Coached by Maty Landman (’18) and Erin Caton (’18), the Even Year Song girls sang and put motions to the song, “Girl Put Your Records On.” Arranged in the traditional block pattern with just over 100 performers, these women were complete in their “nun-fits”–navy blue knee-length skirts, navy sweaters, white turtlenecks and black close-toed shoes. These performers combined their traditional Even Year hand motions with their props to make this song come alive. Stuffed in the women’s sweaters, sleeves and waistbands, the props included cut-out stars and diamonds, pom-poms and a variety of words and short phrases.

This song, however, did not come together overnight. The coaches and song girls practiced six days a week for two to three hours at a time during the month of October. Not only did they have to memorize the song lyrics, but also get down some intricate and perfectly-timed hand motions. Each of the props had to be strategically placed within the nun-fit, careful not to squish any of the other props in the process. Nykerk Song would not be complete without these traditional hand movements and props.

Nykerk Song would also not be complete without morale boys. The men morale multiple Song girls over the course of a month and leave candy, flowers and encouraging notes at their doorsteps. Of course, their identify is kept a secret until the much coveted “reveal night,” where each morale boy reveals his code name and presents each song girl with a rose. This tradition has been kept alive for the past 82 years because of the love, support and passion that these Nykerk members share for this beloved Hope College tradition.

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2019 Play – “The Trial”
Originally written, directed and cast by coaches Sarah Carpenter (’17) and Nancy Benda (’17), the Odd Year play, “The Trial,” was performed by fifteen Hope College sophomores. This play takes place on the campus of Hope College. The problem arises when the future Bultman Student Center is filled with pianos, a tragedy to everyone on campus. Witnesses are called to the courtroom to state what they saw at the time of the incident. The characters of Hammock, Train, Hope and Calvin Dance Marathon participants, LJ’s and JP’s baristas, Durf and his friend Hope and the student center construction workers are all asked to testify in the courtroom. The Campus Safety Officer and Ben Rector are also there to give their input. Three Hope ghosts, John Nykerk, Wynard Wichers and Albertus Van Raalte, are all there to give their opinions.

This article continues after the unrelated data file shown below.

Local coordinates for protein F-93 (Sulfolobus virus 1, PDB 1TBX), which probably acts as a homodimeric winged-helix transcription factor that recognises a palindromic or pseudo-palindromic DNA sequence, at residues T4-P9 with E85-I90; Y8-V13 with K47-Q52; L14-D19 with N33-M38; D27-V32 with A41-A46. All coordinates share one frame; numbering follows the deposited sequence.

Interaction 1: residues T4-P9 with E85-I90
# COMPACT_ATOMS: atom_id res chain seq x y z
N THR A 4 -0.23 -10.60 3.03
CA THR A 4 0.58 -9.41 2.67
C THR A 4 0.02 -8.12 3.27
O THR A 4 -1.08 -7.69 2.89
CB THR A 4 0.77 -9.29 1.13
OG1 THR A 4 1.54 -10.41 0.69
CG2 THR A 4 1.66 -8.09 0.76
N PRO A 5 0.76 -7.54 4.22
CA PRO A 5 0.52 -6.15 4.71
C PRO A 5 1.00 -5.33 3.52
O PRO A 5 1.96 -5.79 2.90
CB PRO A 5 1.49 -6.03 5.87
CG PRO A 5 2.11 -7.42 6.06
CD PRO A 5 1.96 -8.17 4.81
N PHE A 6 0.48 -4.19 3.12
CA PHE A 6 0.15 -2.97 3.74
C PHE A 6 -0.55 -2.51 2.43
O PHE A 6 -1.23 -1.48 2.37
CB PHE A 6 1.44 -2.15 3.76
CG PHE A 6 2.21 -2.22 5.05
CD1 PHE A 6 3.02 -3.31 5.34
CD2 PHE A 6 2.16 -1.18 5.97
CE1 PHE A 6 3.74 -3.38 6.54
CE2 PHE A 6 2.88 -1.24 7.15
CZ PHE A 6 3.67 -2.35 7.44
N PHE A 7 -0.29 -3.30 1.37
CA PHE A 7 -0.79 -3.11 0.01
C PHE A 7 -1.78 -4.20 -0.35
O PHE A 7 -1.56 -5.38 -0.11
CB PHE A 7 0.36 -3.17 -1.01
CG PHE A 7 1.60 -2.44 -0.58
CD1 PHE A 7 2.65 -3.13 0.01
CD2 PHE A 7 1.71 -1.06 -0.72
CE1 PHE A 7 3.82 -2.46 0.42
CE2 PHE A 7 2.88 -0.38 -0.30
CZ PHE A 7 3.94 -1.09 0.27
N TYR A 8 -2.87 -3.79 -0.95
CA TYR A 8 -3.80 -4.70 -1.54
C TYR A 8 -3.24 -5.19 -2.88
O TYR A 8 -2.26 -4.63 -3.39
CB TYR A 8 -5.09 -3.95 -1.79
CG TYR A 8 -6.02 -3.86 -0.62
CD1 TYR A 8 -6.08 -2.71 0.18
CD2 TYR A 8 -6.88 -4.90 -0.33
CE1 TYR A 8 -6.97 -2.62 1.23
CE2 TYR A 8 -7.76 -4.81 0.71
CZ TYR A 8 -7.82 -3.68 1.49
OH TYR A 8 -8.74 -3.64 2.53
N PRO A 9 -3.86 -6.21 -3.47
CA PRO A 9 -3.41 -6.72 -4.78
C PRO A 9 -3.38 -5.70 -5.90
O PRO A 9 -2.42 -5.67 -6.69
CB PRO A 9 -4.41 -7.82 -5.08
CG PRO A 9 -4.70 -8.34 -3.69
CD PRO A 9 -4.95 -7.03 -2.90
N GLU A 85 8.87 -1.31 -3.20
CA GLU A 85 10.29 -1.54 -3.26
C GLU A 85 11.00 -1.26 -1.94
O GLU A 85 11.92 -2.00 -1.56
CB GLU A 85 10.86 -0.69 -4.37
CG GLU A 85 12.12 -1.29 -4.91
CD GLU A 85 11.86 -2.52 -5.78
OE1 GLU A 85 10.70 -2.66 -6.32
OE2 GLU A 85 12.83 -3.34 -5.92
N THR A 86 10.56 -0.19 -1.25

Judge John Nykerk is in charge of the courtroom and pleads that someone give an answer to the crime committed on campus. No one appears to be guilty, and they have run out of witnesses. However, everyone realizes that Judge John Nykerk was unaccounted for at the time of the incident. Both he and Wynant Wichers seem suspicious. Long story short, the truth comes out and Nykerk and accomplice Wichers worked together to fill the Bultman Student Center with pianos. They did so because the new student center took the place of their Nykerk building. In the play, Nykerk stated, “By filling the Bultman Student Center with pianos, I was simply making an artistic statement.” Nykerk and Wichers did not want to be forgotten.

The Odd Year Play girls stuck with tradition and performed with large, crisp motions, making sure they worked with all levels onstage. This play truly embodied the Hope community, and when asked about it, coach Sarah Carpenter (’17) said, “We tried to incorporate a variety of characters that represent different aspects of our Hope College community. We thought it would be interesting to show that we remember the Nykerk music building and had this thought of ‘What would John Nykerk have to say about this?’”